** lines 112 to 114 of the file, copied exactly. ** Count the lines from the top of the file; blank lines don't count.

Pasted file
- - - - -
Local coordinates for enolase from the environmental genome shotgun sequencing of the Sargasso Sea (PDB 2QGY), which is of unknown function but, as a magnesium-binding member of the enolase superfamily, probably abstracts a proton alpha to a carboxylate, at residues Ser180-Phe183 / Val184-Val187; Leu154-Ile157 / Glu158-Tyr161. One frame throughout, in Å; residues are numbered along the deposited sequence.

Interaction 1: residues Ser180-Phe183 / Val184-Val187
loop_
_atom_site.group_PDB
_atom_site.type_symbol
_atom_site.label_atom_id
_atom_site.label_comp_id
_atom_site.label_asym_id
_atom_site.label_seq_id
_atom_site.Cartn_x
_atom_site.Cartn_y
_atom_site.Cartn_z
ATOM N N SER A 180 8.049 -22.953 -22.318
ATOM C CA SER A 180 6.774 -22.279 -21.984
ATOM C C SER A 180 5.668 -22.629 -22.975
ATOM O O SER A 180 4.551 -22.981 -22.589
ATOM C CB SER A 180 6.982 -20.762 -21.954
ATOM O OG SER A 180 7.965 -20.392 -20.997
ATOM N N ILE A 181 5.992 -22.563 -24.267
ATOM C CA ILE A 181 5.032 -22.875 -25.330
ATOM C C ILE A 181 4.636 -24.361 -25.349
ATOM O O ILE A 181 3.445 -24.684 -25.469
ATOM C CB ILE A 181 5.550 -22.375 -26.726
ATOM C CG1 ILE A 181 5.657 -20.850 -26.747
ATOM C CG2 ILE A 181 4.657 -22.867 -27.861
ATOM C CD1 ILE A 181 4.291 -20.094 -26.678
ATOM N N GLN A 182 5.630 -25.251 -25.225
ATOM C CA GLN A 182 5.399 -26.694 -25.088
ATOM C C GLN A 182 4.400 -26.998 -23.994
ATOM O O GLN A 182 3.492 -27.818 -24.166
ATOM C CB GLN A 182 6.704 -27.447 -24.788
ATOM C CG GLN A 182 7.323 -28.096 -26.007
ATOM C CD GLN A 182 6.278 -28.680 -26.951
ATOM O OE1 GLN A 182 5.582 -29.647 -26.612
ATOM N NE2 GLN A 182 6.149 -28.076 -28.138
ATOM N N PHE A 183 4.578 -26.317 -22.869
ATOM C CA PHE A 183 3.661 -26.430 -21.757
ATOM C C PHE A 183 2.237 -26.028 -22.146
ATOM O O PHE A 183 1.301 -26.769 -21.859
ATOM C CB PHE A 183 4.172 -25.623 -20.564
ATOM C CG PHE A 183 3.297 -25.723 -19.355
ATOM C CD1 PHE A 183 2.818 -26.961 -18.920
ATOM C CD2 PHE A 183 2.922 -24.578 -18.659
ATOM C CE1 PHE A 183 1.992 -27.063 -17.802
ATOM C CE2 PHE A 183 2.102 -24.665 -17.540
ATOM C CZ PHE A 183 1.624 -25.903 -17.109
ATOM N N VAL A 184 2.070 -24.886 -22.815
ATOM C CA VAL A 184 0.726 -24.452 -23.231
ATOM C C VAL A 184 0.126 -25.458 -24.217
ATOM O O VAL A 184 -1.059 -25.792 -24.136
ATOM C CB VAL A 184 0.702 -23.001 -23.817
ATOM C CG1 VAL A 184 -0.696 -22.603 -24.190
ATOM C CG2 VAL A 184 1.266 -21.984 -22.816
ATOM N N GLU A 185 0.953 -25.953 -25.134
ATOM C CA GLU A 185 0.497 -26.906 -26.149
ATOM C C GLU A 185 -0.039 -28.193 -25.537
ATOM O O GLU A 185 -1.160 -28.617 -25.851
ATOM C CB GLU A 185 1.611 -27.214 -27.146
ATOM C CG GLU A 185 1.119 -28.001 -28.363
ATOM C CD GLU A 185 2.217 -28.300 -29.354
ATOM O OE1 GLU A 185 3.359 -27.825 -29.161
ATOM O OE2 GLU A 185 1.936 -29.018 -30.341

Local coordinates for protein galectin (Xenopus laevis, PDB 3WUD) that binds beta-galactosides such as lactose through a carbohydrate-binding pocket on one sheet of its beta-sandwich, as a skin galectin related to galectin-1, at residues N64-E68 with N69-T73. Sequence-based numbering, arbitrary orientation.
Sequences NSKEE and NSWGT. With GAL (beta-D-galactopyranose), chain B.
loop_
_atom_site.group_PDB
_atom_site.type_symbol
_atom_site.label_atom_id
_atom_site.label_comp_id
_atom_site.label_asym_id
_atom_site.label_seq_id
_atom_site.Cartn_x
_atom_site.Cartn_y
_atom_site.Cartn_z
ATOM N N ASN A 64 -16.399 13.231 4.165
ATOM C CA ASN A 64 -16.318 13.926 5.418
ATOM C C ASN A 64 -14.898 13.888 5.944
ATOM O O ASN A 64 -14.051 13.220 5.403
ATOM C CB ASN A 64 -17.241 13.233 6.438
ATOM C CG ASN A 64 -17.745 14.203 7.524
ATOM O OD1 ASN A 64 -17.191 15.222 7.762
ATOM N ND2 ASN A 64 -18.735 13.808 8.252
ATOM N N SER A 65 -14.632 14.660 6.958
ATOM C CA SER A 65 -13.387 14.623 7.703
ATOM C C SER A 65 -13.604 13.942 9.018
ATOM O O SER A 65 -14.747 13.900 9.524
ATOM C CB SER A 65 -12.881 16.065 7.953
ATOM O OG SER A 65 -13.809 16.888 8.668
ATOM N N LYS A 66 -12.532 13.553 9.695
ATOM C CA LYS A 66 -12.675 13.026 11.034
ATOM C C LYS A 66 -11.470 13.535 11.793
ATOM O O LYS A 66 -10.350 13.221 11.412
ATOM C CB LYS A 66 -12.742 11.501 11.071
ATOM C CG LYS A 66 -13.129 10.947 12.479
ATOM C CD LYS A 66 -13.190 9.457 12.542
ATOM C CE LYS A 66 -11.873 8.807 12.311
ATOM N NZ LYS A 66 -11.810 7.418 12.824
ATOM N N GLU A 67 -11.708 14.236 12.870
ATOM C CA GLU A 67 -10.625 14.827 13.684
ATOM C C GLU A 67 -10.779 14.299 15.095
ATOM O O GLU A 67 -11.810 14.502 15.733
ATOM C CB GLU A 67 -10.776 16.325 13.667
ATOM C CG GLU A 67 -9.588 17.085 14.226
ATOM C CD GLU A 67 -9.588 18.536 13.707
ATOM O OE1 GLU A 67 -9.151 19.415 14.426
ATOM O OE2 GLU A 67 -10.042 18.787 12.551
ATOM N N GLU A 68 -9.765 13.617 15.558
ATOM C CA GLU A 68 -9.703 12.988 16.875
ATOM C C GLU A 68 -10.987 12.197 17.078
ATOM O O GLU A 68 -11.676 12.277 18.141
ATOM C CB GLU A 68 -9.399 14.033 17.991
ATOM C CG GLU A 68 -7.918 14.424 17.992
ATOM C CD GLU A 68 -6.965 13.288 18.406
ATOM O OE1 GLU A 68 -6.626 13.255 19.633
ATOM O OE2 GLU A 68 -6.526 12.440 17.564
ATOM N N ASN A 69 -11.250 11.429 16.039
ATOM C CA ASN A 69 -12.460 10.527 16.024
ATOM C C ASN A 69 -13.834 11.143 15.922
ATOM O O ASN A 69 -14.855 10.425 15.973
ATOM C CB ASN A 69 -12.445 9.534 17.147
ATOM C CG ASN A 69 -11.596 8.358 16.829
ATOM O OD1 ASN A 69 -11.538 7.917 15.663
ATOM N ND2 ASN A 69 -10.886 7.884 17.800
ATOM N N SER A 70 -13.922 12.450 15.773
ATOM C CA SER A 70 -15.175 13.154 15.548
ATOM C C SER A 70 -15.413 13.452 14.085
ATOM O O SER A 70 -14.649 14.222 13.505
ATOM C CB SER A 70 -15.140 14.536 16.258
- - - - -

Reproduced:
ATOM C CG GLU A 68 -7.918 14.424 17.992
ATOM C CD GLU A 68 -6.965 13.288 18.406
ATOM O OE1 GLU A 68 -6.626 13.255 19.633